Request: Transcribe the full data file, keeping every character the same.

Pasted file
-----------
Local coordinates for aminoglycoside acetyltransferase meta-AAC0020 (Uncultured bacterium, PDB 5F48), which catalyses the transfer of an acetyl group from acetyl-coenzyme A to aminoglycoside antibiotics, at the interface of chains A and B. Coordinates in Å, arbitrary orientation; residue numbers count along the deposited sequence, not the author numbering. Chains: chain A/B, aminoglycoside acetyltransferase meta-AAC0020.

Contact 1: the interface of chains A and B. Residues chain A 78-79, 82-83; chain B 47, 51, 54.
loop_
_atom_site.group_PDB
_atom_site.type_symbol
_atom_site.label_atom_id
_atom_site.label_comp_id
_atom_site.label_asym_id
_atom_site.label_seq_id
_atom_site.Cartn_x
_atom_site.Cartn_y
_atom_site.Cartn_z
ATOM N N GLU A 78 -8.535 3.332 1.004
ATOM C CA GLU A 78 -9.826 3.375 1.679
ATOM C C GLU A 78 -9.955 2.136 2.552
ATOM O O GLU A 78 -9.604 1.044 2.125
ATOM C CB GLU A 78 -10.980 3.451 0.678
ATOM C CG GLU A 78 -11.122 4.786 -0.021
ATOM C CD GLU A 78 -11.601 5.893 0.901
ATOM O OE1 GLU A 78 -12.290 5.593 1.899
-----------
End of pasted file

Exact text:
Local coordinates for aminoglycoside acetyltransferase meta-AAC0020 (Uncultured bacterium, PDB 5F48), which catalyses the transfer of an acetyl group from acetyl-coenzyme A to aminoglycoside antibiotics, at the interface of chains A and B. Coordinates in Å, arbitrary orientation; residue numbers count along the deposited sequence, not the author numbering. Chains: chain A/B, aminoglycoside acetyltransferase meta-AAC0020.

Contact 1: the interface of chains A and B. Residues chain A 78-79, 82-83; chain B 47, 51, 54.
loop_
_atom_site.group_PDB
_atom_site.type_symbol
_atom_site.label_atom_id
_atom_site.label_comp_id
_atom_site.label_asym_id
_atom_site.label_seq_id
_atom_site.Cartn_x
_atom_site.Cartn_y
_atom_site.Cartn_z
ATOM N N GLU A 78 -8.535 3.332 1.004
ATOM C CA GLU A 78 -9.826 3.375 1.679
ATOM C C GLU A 78 -9.955 2.136 2.552
ATOM O O GLU A 78 -9.604 1.044 2.125
ATOM C CB GLU A 78 -10.980 3.451 0.678
ATOM C CG GLU A 78 -11.122 4.786 -0.021
ATOM C CD GLU A 78 -11.601 5.893 0.901
ATOM O OE1 GLU A 78 -12.290 5.593 1.899